On the Today Show this morning, the author of the book, “The Feminine Mistake”, Leslie Bennetts, was featured. I have never heard such ridiculous arguments.

The essence of Bennetts’ book is this: because it is likely that women will end up without a man to support her, due to disability, job loss, death, or divorce, it is irresponsible for a woman to stay at home with her children. Bennetts offers nothing more here than a false dichotomy that, dangerously, leads women to believe that they are making a mistake by staying at home to do the most important job that any woman can do.

I’ll take her “arguments” one at a time. First she asserts that because a woman’s husband might become disabled, thereby leaving the family without income, the mother needs to be working in order to support the family on the off chance that her husband is unable; or, if the husband becomes disabled, then the wife must be able to replace his income. FALSE! The smart financial decision in this case would be to purchase disability insurance that would replace the husband’s income, and still allow the wife/mother to stay at home and raise their children.

She then asserts that a woman must be prepared to replace the family’s income in the event that the husband loses his job; or, if the husband loses his job, then the wife/mother must be working in order to replace his income. FALSE! The smart decision for a woman who stays home with her children is not to keep her job; rather the smart decision would be to forgo that new car or fancy home furnishings and tuck away three to six months (or more) of expenses into a savings or money market account. This smart financial decision would allow the wife/mother to continue to stay at home and allow the husband time to find another job – all while keeping the family out of poverty.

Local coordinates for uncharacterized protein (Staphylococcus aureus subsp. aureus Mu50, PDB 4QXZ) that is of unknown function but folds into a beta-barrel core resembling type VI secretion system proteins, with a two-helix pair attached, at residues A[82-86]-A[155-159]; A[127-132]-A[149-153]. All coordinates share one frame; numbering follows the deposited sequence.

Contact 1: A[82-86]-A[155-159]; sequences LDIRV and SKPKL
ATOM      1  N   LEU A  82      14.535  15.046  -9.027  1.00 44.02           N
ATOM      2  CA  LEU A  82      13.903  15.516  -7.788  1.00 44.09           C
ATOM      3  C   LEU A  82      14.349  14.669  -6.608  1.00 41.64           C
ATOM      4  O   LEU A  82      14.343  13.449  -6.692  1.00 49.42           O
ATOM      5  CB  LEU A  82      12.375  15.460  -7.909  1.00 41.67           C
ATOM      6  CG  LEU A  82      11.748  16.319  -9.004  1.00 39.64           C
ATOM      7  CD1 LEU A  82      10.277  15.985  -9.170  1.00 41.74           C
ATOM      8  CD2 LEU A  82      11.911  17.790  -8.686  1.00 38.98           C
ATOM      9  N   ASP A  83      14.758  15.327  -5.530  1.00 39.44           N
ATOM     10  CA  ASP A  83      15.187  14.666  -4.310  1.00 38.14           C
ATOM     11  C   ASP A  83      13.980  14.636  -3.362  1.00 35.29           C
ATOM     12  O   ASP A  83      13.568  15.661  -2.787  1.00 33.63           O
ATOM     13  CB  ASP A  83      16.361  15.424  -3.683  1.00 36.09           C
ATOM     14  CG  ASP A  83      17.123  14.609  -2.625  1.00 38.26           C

Bennetts also states that a woman’s husband might die and she therefore needs to have a job in order to replace his income; or if her husband dies, then the woman must have a job in order to replace his income. FALSE! The smart financial decision here would be to purchase life insurance for eight to ten times her husband’s yearly salary so that, in the event of his death, she will be able to continue living the sort of lifestyle to which she is accustomed, all the while remaining home with her children.

The final “problem” to which Bennetts points is divorce. Although this is not so easily solved with smart financial planning, her “argument” is still faulty. Rather than attempting to solve the problem of divorce by attacking the utter disregard for the institution of marriage in this country, she merely says, “Oh well. You just have to hang on to your career in case hubby decides to up and leave you one day!”

By pointing to statistics she labels stay-at-home moms as women who are taking part in “high risk” behavior. The problem is that the high risk behavior is not the staying at home; rather it is the lack of financial planning. Bennetts, however, seems to be attempting to hang on by her fingernails to the feminist movement of the 60’s, rather than trying to actually help women make smart decisions.

Rather than hanging on to selfish ambition (and what’s left of the women’s movement), women would be better served by making smart financial decisions. There is no greater job than that of raising a family, and the financial decisions that must be made (and acted upon) to enable a woman to stay home with her children are not rocket science. Figure it out, ladies! There is no one in this world who can raise your children better than you and to give that up because a dried up old feminist tells you that it’s “dangerous” is ridiculous! Make the decisions that need to be made in order for you to be there for your kids…and I promise you won’t regret it.

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